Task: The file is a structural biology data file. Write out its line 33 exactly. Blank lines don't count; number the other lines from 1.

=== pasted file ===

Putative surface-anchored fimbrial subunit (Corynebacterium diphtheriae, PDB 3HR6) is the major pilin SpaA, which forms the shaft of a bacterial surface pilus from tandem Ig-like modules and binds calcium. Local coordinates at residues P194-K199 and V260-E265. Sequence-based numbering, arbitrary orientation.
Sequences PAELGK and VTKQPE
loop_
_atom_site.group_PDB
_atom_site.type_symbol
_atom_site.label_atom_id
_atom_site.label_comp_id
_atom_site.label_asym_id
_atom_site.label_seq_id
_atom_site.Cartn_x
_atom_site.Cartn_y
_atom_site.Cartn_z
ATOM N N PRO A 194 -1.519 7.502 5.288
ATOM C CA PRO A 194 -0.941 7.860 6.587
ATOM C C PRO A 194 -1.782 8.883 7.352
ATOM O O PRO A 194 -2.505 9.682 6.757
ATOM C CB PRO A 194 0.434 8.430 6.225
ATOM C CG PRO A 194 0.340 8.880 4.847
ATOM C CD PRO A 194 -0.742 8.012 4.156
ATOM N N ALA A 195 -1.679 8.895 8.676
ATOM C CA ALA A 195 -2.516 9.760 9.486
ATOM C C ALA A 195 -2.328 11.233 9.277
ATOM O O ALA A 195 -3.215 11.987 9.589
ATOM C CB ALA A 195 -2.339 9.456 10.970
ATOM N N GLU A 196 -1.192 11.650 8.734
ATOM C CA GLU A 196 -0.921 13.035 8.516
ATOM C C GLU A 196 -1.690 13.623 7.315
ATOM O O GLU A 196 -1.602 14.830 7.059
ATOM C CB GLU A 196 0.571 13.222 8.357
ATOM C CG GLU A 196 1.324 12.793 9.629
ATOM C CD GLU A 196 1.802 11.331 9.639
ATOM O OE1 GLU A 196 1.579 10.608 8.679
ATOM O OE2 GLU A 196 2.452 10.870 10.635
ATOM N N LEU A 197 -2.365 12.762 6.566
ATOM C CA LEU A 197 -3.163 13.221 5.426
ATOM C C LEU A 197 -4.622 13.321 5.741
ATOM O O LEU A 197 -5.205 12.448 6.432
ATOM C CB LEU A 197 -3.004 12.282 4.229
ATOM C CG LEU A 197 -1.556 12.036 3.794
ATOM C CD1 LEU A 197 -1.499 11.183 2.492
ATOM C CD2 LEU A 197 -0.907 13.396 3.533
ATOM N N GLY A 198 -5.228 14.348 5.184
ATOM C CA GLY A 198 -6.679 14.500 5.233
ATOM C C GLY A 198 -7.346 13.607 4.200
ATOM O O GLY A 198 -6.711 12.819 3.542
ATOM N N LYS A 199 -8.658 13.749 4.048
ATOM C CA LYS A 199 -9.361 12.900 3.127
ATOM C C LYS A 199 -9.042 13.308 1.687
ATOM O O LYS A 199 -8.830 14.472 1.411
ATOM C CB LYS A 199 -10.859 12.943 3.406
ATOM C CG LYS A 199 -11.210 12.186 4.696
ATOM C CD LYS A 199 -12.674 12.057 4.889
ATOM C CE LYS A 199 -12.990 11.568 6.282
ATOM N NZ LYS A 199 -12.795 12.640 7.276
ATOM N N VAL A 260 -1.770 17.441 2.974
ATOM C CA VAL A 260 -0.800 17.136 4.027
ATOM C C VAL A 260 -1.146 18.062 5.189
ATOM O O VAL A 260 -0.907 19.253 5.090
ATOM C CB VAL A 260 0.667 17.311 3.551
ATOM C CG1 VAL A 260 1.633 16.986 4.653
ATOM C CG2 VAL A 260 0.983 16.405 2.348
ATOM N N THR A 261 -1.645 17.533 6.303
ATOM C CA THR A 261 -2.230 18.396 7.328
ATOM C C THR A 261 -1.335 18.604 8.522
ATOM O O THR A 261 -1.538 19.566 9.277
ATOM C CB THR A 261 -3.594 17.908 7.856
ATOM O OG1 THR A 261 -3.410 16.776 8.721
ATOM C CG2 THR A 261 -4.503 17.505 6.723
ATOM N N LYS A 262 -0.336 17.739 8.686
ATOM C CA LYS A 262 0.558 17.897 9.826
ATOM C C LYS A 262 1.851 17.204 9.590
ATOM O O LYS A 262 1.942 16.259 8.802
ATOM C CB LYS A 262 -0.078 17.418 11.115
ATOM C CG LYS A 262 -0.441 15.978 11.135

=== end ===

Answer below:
ATOM O OE2 GLU A 196 2.452 10.870 10.635